5. The sound of a clanking spoon and jubilant laughs of a child resonate through the waves of Caleb Thielbar’s kitchen over Zoom. “Do I need to repeat anything or is he too loud? My wife’s at work and I got home a bit late so it’s lunchtime.” The 33 year old Randolph, Minnesota native has worn a wealth of hats over the years; St. Paul Saints standout, International League pitcher, DII pitching coach, a prospect that ‘shouldn't have made it,’ and most importantly, husband to Carissa and dad of Joshua. To Twins fans, he’s the pinnacle of feel-good stories in the franchise’s history. Coming off a stellar season in his second stint with his home-state team, baseball and the Minnesota Twins were staples in the Thielbar family since Caleb was a young boy. “Baseball was huge for my parents. Heck, my dad still played until I was 12 or 13 in various leagues,” Caleb recalled. “He was a pitcher.” Young Caleb took after his father Calvin, cementing his place on the mound in the youth leagues of south central Minnesota. Thielbar was a standout for the Randolph Rockets both on the bump and on the basketball court, scoring the second most points in school history. Courtesy of Caleb Thielbar “Growing up in a small town, if you could throw the ball hard and anywhere near the plate you were going to pitch,” Thielbar said. Thielbar and his father weren’t the only ones in the family who spent time on the diamond. Caleb’s mom Janet was the starting shortstop on her high school baseball team as a senior; an opportunity that connected her with assistant coach Calvin, her future husband. “The Greatest Place on Earth” Nestled just half an hour south of the Twin Cities, some of Caleb’s fondest childhood memories came from making the trek up to the Metrodome to watch his favorite team. Calvin would get tickets from work and the family would go to three or four games per year. Like most, Caleb knew that the Dome wasn’t the gold encrusted palace that other teams had to call home. That didn’t matter. “Going to the Metrodome, ears popping (through the doors), getting to the concourse where you couldn’t hear anything. All of a sudden you’d get into the stadium and start to hear the crack of the bat from batting practice.” For the wide-eyed Minnesota boy the Metrodome couldn’t have been more perfect. “I got to play in the Dome in college and we all kind of knew it wasn’t the nicest, but when you’re a kid and you're going to a Major League game you think it’s the greatest thing in the world,” Caleb recalled. Johan and Torii Growing up in the 90’s, the Twins were nothing to write home about. Yet when Caleb was striking out hitters on the bump for Randolph High School in the early 2000’s, Johan Santana was baffling hitters with his changeup and the Dome outfield was where homers went to die thanks to Torii Hunter. “Johan was my favorite pitcher growing up and all of us loved Torii, making those amazing catches,” Thielbar said. “Those were the two players I liked most because in high school when I wasn’t pitching I was playing centerfield.” Things came full circle for Thielbar this spring. Throwing his first bullpen of the year, a familiar face appeared behind the mound to watch and critique the crafty lefty. It was no other than Caleb’s childhood hero, Johan himself. “It was kind of surreal to have him there after growing up watching him your entire childhood,” Caleb said. Lifelong Learner There are few players in baseball that have seen their career evolve the way Thielbar has. From a blue-collar recruit who didn’t necessarily see himself being good enough to compete at South Dakota State to a big league pitcher who’s future seemed uncertain due to arm injuries, Caleb never gave up. “After having some arm problems with the Twins it did take a few years to get it back,” Thielbar said. “Luckily I was able to keep playing, most guys hang it up after that.” In between his time with the Twins, Thielbar spent two seasons across the Mississippi with the St. Paul Saints. He credits his time in the American Association towards where he’s at today. “I enjoyed my time with the Saints and was lucky to have a couple of good years with them,” Thielbar said. “I needed to learn how to stay healthy and the independent league was a really good place to do that.” A firm believer that there is always learning to do, regardless of the level, Thielbar’s grit was rewarded this year by achieving a goal that’s been in his mind since he was a boy in Randolph; winning an AL Central title. “Watching all of those (division titles) growing up, it became a goal of mine,” Thielbar said. “Not just winning it, but getting to do it with a lot of guys that I got to play with in the minors or that I already knew. They're a bunch of really good people and seeing them succeed is great.” MORE FROM TWINS DAILY — Latest Twins coverage from our writers — Recent Twins discussion in our forums — Follow Twins Daily via Twitter, Facebook or email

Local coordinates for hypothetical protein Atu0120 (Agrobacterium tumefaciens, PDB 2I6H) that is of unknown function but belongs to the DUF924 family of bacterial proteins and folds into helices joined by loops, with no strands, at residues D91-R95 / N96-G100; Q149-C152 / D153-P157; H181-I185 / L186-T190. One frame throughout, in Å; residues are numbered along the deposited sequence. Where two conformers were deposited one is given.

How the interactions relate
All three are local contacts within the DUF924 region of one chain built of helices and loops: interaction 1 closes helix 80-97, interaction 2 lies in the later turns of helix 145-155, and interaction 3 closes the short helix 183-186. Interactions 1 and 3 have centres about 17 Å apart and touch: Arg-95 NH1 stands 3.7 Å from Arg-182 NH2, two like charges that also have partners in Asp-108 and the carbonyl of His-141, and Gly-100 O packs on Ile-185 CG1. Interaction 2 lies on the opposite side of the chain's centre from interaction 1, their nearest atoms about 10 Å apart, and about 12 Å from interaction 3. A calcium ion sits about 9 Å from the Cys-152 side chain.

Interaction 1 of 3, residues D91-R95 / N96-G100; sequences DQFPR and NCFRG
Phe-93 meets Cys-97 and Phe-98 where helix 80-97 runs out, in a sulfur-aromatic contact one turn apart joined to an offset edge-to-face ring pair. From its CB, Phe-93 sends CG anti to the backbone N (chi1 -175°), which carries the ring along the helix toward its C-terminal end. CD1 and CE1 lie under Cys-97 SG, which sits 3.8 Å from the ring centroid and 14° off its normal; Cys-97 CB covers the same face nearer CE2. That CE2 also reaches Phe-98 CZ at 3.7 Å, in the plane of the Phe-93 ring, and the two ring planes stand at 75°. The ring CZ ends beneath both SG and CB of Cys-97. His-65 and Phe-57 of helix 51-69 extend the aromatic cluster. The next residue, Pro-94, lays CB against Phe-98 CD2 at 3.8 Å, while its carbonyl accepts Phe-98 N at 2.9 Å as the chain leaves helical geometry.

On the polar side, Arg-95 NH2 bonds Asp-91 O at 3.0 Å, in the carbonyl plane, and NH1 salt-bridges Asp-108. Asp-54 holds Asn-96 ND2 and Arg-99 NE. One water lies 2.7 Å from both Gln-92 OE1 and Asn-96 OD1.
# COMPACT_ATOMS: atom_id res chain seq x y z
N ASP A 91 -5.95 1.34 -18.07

6. The Land of 10,000 Lakes has a rich history of cultivating homegrown talent in the sport of baseball. Hear the authentic stories of those who grew up in Minnesota and have had the chance to fulfill the childhood dream of wearing a Twins jersey.The sound of a clanking spoon and jubilant laughs of a child resonate through the waves of Caleb Thielbar’s kitchen over Zoom. “Do I need to repeat anything or is he too loud? My wife’s at work and I got home a bit late so it’s lunchtime.” The 33 year old Randolph, Minnesota native has worn a wealth of hats over the years; St. Paul Saints standout, International League pitcher, DII pitching coach, a prospect that ‘shouldn't have made it,’ and most importantly, husband to Carissa and dad of Joshua. To Twins fans, he’s the pinnacle of feel-good stories in the franchise’s history. Coming off a stellar season in his second stint with his home-state team, baseball and the Minnesota Twins were staples in the Thielbar family since Caleb was a young boy. “Baseball was huge for my parents. Heck, my dad still played until I was 12 or 13 in various leagues,” Caleb recalled. “He was a pitcher.” Young Caleb took after his father Calvin, cementing his place on the mound in the youth leagues of south central Minnesota. Download attachment: Thielbar Randolph.jpg Thielbar was a standout for the Randolph Rockets both on the bump and on the basketball court, scoring the second most points in school history. Courtesy of Caleb Thielbar “Growing up in a small town, if you could throw the ball hard and anywhere near the plate you were going to pitch,” Thielbar said. Thielbar and his father weren’t the only ones in the family who spent time on the diamond. Caleb’s mom Janet was the starting shortstop on her high school baseball team as a senior; an opportunity that connected her with assistant coach Calvin, her future husband. “The Greatest Place on Earth” Nestled just half an hour south of the Twin Cities, some of Caleb’s fondest childhood memories came from making the trek up to the Metrodome to watch his favorite team. Calvin would get tickets from work and the family would go to three or four games per year. Like most, Caleb knew that the Dome wasn’t the gold encrusted palace that other teams had to call home. That didn’t matter. “Going to the Metrodome, ears popping (through the doors), getting to the concourse where you couldn’t hear anything. All of a sudden you’d get into the stadium and start to hear the crack of the bat from batting practice.” For the wide-eyed Minnesota boy the Metrodome couldn’t have been more perfect. “I got to play in the Dome in college and we all kind of knew it wasn’t the nicest, but when you’re a kid and you're going to a Major League game you think it’s the greatest thing in the world,” Caleb recalled. Johan and Torii Growing up in the 90’s, the Twins were nothing to write home about. Yet when Caleb was striking out hitters on the bump for Randolph High School in the early 2000’s, Johan Santana was baffling hitters with his changeup and the Dome outfield was where homers went to die thanks to Torii Hunter. “Johan was my favorite pitcher growing up and all of us loved Torii, making those amazing catches,” Thielbar said. “Those were the two players I liked most because in high school when I wasn’t pitching I was playing centerfield.” Things came full circle for Thielbar this spring. Throwing his first bullpen of the year, a familiar face appeared behind the mound to watch and critique the crafty lefty. It was no other than Caleb’s childhood hero, Johan himself. “It was kind of surreal to have him there after growing up watching him your entire childhood,” Caleb said. Lifelong Learner There are few players in baseball that have seen their career evolve the way Thielbar has. From a blue-collar recruit who didn’t necessarily see himself being good enough to compete at South Dakota State to a big league pitcher who’s future seemed uncertain due to arm injuries, Caleb never gave up. “After having some arm problems with the Twins it did take a few years to get it back,” Thielbar said. “Luckily I was able to keep playing, most guys hang it up after that.” In between his time with the Twins, Thielbar spent two seasons across the Mississippi with the St. Paul Saints. He credits his time in the American Association towards where he’s at today. “I enjoyed my time with the Saints and was lucky to have a couple of good years with them,” Thielbar said. “I needed to learn how to stay healthy and the independent league was a really good place to do that.” A firm believer that there is always learning to do, regardless of the level, Thielbar’s grit was rewarded this year by achieving a goal that’s been in his mind since he was a boy in Randolph; winning an AL Central title. “Watching all of those (division titles) growing up, it became a goal of mine,” Thielbar said. “Not just winning it, but getting to do it with a lot of guys that I got to play with in the minors or that I already knew. They're a bunch of really good people and seeing them succeed is great.” MORE FROM TWINS DAILY — Latest Twins coverage from our writers — Recent Twins discussion in our forums — Follow Twins Daily via Twitter, Facebook or email Click here to view the article